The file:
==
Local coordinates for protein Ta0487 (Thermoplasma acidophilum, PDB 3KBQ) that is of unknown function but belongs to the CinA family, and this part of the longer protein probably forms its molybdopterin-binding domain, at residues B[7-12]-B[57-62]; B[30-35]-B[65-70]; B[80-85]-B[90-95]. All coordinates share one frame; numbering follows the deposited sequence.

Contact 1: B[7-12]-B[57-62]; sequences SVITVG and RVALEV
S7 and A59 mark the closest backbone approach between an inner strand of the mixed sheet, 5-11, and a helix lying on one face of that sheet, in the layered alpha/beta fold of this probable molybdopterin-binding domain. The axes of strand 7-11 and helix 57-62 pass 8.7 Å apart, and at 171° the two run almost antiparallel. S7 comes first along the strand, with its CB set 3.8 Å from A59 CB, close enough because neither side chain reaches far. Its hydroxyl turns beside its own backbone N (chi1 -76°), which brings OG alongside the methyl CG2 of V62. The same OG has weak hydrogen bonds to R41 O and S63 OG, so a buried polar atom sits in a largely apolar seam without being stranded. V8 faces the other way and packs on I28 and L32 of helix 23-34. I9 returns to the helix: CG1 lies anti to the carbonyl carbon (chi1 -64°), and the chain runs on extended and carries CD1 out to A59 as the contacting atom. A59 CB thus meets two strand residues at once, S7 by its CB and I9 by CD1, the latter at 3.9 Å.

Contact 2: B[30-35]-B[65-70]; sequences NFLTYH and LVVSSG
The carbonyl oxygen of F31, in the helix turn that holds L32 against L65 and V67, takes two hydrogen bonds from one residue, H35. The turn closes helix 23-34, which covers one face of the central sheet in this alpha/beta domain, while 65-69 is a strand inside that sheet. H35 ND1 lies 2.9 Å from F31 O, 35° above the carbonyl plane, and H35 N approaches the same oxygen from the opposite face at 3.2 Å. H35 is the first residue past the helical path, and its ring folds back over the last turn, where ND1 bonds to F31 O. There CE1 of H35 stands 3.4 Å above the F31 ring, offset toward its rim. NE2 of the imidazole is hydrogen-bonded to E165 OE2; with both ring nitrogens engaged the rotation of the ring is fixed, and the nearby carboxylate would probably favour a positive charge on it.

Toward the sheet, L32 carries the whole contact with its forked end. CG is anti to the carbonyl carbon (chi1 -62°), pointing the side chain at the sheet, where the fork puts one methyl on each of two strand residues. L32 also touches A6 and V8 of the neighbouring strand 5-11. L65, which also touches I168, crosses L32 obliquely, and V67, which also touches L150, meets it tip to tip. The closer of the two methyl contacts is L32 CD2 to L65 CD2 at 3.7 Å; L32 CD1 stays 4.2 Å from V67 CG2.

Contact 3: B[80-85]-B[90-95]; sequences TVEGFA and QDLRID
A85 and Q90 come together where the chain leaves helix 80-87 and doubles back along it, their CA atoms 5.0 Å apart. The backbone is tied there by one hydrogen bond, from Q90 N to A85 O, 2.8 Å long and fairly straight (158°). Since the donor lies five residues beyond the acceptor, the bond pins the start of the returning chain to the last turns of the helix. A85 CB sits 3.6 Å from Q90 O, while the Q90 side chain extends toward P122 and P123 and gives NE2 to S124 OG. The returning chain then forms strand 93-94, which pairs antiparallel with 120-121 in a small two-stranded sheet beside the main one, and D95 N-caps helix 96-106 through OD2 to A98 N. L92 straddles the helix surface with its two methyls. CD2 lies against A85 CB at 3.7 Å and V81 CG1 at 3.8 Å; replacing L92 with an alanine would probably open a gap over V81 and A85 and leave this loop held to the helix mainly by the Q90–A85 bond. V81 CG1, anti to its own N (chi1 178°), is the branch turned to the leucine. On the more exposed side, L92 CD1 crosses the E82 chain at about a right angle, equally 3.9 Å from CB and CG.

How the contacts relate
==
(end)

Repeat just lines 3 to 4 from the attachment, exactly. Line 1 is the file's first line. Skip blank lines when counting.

S7 and A59 mark the closest backbone approach between an inner strand of the mixed sheet, 5-11, and a helix lying on one face of that sheet, in the layered alpha/beta fold of this probable molybdopterin-binding domain. The axes of strand 7-11 and helix 57-62 pass 8.7 Å apart, and at 171° the two run almost antiparallel. S7 comes first along the strand, with its CB set 3.8 Å from A59 CB, close enough because neither side chain reaches far. Its hydroxyl turns beside its own backbone N (chi1 -76°), which brings OG alongside the methyl CG2 of V62. The same OG has weak hydrogen bonds to R41 O and S63 OG, so a buried polar atom sits in a largely apolar seam without being stranded. V8 faces the other way and packs on I28 and L32 of helix 23-34. I9 returns to the helix: CG1 lies anti to the carbonyl carbon (chi1 -64°), and the chain runs on extended and carries CD1 out to A59 as the contacting atom. A59 CB thus meets two strand residues at once, S7 by its CB and I9 by CD1, the latter at 3.9 Å.

Contact 2: B[30-35]-B[65-70]; sequences NFLTYH and LVVSSG